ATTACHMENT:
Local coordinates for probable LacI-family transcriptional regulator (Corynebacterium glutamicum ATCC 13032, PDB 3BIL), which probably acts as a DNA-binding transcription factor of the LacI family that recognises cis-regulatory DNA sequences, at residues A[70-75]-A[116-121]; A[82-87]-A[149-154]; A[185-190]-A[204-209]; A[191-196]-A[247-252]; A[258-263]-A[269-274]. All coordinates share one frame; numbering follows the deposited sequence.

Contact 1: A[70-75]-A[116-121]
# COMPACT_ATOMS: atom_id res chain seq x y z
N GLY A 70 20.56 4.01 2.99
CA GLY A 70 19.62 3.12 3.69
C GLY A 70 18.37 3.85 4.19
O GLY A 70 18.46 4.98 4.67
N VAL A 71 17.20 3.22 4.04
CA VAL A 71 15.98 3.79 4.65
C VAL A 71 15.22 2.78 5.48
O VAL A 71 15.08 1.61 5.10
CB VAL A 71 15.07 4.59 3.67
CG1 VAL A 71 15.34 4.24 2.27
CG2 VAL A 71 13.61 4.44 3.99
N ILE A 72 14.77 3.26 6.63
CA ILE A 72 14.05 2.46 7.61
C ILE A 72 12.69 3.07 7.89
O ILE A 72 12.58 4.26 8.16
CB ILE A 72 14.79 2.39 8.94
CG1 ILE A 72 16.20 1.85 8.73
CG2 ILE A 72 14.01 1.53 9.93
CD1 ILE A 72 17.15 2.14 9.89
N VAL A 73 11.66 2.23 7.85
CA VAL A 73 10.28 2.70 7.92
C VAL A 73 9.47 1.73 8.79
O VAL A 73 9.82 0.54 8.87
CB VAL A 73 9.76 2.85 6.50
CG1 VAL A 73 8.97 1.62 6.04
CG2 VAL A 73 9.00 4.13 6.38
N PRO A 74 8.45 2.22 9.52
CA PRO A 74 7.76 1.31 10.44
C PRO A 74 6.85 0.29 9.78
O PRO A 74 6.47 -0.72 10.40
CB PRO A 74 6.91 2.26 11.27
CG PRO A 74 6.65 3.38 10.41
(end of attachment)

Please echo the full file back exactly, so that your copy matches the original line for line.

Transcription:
Local coordinates for probable LacI-family transcriptional regulator (Corynebacterium glutamicum ATCC 13032, PDB 3BIL), which probably acts as a DNA-binding transcription factor of the LacI family that recognises cis-regulatory DNA sequences, at residues A[70-75]-A[116-121]; A[82-87]-A[149-154]; A[185-190]-A[204-209]; A[191-196]-A[247-252]; A[258-263]-A[269-274]. All coordinates share one frame; numbering follows the deposited sequence.

Contact 1: A[70-75]-A[116-121]
# COMPACT_ATOMS: atom_id res chain seq x y z
N GLY A 70 20.56 4.01 2.99
CA GLY A 70 19.62 3.12 3.69
C GLY A 70 18.37 3.85 4.19
O GLY A 70 18.46 4.98 4.67
N VAL A 71 17.20 3.22 4.04
CA VAL A 71 15.98 3.79 4.65
C VAL A 71 15.22 2.78 5.48
O VAL A 71 15.08 1.61 5.10
CB VAL A 71 15.07 4.59 3.67
CG1 VAL A 71 15.34 4.24 2.27
CG2 VAL A 71 13.61 4.44 3.99
N ILE A 72 14.77 3.26 6.63
CA ILE A 72 14.05 2.46 7.61
C ILE A 72 12.69 3.07 7.89
O ILE A 72 12.58 4.26 8.16
CB ILE A 72 14.79 2.39 8.94
CG1 ILE A 72 16.20 1.85 8.73
CG2 ILE A 72 14.01 1.53 9.93
CD1 ILE A 72 17.15 2.14 9.89
N VAL A 73 11.66 2.23 7.85
CA VAL A 73 10.28 2.70 7.92
C VAL A 73 9.47 1.73 8.79
O VAL A 73 9.82 0.54 8.87
CB VAL A 73 9.76 2.85 6.50
CG1 VAL A 73 8.97 1.62 6.04
CG2 VAL A 73 9.00 4.13 6.38
N PRO A 74 8.45 2.22 9.52
CA PRO A 74 7.76 1.31 10.44
C PRO A 74 6.85 0.29 9.78
O PRO A 74 6.47 -0.72 10.40
CB PRO A 74 6.91 2.26 11.27
CG PRO A 74 6.65 3.38 10.41